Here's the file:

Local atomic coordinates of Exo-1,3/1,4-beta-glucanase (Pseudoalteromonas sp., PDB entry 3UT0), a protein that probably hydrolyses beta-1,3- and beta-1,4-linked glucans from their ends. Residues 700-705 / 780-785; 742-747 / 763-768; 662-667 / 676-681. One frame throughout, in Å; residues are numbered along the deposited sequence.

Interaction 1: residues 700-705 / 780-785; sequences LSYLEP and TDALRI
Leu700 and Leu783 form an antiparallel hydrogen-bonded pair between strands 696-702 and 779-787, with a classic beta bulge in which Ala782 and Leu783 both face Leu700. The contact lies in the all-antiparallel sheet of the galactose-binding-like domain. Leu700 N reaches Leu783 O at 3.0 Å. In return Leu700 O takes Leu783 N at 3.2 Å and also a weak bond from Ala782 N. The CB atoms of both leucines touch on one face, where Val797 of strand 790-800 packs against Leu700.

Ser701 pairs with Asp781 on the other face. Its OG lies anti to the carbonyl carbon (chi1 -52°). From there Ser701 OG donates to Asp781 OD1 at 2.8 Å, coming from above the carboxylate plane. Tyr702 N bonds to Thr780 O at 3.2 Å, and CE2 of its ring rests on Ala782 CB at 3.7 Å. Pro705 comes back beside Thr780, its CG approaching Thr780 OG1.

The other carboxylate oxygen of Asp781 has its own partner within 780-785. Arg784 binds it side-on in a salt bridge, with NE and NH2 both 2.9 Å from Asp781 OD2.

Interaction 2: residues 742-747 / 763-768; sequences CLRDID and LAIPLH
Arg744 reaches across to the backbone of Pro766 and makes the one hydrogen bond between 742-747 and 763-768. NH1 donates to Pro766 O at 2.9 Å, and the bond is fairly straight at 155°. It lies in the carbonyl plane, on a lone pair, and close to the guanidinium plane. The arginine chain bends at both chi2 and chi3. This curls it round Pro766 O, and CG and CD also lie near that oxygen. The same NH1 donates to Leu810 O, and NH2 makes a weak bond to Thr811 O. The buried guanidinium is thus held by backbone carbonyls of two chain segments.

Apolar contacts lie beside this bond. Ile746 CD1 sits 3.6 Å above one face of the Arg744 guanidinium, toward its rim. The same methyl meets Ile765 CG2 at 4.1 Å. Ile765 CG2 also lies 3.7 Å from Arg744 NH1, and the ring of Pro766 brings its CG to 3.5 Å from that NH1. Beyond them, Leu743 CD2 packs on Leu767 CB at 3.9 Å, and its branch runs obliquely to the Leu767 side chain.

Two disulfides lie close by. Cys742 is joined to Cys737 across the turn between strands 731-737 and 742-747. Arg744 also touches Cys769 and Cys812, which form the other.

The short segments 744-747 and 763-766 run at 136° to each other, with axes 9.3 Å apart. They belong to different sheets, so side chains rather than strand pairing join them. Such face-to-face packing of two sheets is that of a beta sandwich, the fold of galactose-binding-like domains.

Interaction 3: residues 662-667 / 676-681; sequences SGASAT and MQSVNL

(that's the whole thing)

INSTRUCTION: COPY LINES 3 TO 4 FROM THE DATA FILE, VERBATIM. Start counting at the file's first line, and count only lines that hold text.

Leu700 and Leu783 form an antiparallel hydrogen-bonded pair between strands 696-702 and 779-787, with a classic beta bulge in which Ala782 and Leu783 both face Leu700. The contact lies in the all-antiparallel sheet of the galactose-binding-like domain. Leu700 N reaches Leu783 O at 3.0 Å. In return Leu700 O takes Leu783 N at 3.2 Å and also a weak bond from Ala782 N. The CB atoms of both leucines touch on one face, where Val797 of strand 790-800 packs against Leu700.

Ser701 pairs with Asp781 on the other face. Its OG lies anti to the carbonyl carbon (chi1 -52°). From there Ser701 OG donates to Asp781 OD1 at 2.8 Å, coming from above the carboxylate plane. Tyr702 N bonds to Thr780 O at 3.2 Å, and CE2 of its ring rests on Ala782 CB at 3.7 Å. Pro705 comes back beside Thr780, its CG approaching Thr780 OG1.